$category2 : chr "Kantaten" "Kantaten" "Kantaten" "Kantaten" ...$ category3         : chr  "" "" "" "" ...
$cantate_cat1 : chr "A. Geistliche Kantaten an der Sonn- und Festtagen des Kirchenjahres" "A. Geistliche Kantaten an der Sonn- und Festtagen des Kirchenjahres" "A. Geistliche Kantaten an der Sonn- und Festtagen des Kirchenjahres" "A. Geistliche Kantaten an der Sonn- und Festtagen des Kirchenjahres" ...$ cantate_cat2      : chr  "Mariae Verkundigung" "2. Sonntag nach Trinitatis" "2. Sonntag nach Epiphanias" "1. Osterfesttag" ...


All columns are currently character arrays, and this is appropriate for most of them. Although I think the BWV number alone could be a numeric array. Also, some columns are still a bit awkward. This is why I moved on to do another important and satisfying part, cleaning the data.

## Cleaning the data

The character arrays are appropriate, but for further analyes I’d prefer to make at least the categories explicitely factorial. Then I’ll also rename awkwardly named columns, and reorder the columns to start with the BWV instead of the number title.

data <- scraped_data %>%
mutate(BWV = as.numeric(BWV),
category1 = factor(category1),
category2 = factor(category2),
category3 = factor(category3),
cantate_cat1 = substring(cantate_cat1,4),
CLC_BWV_w_epifix = str_replace(CLC_BWV_w_epifix, " ", "")) %>%
rename(BWV_w_epifix = CLC_BWV_w_epifix) %>%
select(BWV, BWV_epifix, BWV_w_epifix, everything())
str(data)

'data.frame':   1075 obs. of  12 variables:
$BWV : num 1 2 3 4 5 6 7 8 9 10 ...$ BWV_epifix        : chr  "" "" "" "" ...
$BWV_w_epifix : chr "1" "2" "3" "4" ...$ Title             : chr  "Wie schön leuchtet der Morgenstern" "Ach Gott, von Himmel sieh darein" "Ach Gott, wie manches Herzeleid" "Christ lag in Todes Banden" ...
$Subtitle_and_notes: chr "Kantate am Fest Mariae Verkündigung (Festo annuntiationis Mariae)" "Kantate am zweiten Sonntag nach Trinitatis (Dominica 2 post Trinitatis)" "Kantate am zweiten Sonntag nach Epiphanias (Dominica 2 post Epiphanias)" "Kantate am Osterfest (Feria Paschatos)" ...$ belongs after     : chr  "" "" "" "" ...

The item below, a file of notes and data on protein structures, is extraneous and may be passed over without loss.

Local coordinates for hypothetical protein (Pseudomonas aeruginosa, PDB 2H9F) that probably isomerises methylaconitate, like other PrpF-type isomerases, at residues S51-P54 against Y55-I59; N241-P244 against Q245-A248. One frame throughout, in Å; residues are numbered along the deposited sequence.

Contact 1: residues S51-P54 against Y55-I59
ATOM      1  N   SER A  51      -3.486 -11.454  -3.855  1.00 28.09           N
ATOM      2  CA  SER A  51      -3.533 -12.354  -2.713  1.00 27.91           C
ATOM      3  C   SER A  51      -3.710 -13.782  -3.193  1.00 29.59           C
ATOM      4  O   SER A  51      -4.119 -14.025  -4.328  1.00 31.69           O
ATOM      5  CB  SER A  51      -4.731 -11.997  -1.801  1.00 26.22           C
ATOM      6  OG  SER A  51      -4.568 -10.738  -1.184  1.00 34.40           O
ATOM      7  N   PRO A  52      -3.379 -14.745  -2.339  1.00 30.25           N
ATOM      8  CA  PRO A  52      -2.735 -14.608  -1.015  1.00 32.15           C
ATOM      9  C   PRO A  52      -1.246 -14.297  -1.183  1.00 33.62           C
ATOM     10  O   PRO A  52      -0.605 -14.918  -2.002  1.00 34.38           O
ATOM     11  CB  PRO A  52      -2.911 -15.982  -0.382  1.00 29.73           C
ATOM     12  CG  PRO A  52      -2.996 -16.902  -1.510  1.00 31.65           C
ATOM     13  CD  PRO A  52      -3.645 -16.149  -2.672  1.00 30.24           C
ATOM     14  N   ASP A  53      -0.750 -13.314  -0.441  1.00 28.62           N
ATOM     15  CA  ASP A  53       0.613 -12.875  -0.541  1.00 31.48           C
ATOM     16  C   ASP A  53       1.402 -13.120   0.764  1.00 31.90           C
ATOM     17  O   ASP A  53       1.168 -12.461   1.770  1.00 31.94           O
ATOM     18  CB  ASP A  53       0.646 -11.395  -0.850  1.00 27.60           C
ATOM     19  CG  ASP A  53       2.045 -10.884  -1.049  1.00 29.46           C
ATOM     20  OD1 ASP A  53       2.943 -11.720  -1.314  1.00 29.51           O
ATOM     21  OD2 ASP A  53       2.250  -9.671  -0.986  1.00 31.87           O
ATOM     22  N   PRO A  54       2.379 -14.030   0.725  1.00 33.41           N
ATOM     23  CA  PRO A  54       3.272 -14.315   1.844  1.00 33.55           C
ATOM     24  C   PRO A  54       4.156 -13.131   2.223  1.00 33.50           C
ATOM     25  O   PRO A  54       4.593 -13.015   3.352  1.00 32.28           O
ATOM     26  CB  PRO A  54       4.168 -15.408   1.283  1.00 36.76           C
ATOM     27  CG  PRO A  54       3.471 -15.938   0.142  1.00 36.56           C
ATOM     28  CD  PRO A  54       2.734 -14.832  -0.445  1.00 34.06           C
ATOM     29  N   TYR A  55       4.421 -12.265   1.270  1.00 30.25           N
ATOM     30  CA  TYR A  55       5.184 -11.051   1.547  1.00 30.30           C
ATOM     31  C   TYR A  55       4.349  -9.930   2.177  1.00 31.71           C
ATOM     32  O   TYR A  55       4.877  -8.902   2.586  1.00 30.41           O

$voices_instruments: chr "Soli: S, T, B. Chor: S, A, T, B. Instr.: Corno I, II; Ob. da caccia I, II; Viol. conc. I, II; Viol. rip. I, II; Vla.; Cont." "Soli: A, T, B. Chor: S, A, T, B. Instr.: Tromb. I - IV; Ob. I, II; Viol. I, II; Vla.; Cont." "Soli: S, A, T, B. Chor: S, A, T, B. Instr.: Corno; Tromb.; Ob. d'amore I, II; Viol. I, II; Vla.; Cont." "Soli: S, A, T, B. Chor: S, A, T, B. Instr.: Cornetto; Tromb. I, II, III; Viol. I, II; Vla. I, II; Cont." ...$ category1         : Factor w/ 2 levels "Instrumentalwerke",..: 2 2 2 2 2 2 2 2 2 2 ...
$category2 : Factor w/ 15 levels "Kammermusik",..: 3 3 3 3 3 3 3 3 3 3 ...$ category3         : Factor w/ 26 levels "","Choralbearbeitungen",..: 1 1 1 1 1 1 1 1 1 1 ...
$cantate_cat1 : chr "Geistliche Kantaten an der Sonn- und Festtagen des Kirchenjahres" "Geistliche Kantaten an der Sonn- und Festtagen des Kirchenjahres" "Geistliche Kantaten an der Sonn- und Festtagen des Kirchenjahres" "Geistliche Kantaten an der Sonn- und Festtagen des Kirchenjahres" ...$ cantate_cat2      : chr  "Mariae Verkundigung" "2. Sonntag nach Trinitatis" "2. Sonntag nach Epiphanias" "1. Osterfesttag" ...


Now we have this data, we can do some descriptive visualizations of the data. Over time I hope I can dive into the setting (voices_instruments) and disect that, but for now I’ll keep it simple and just do some descriptives.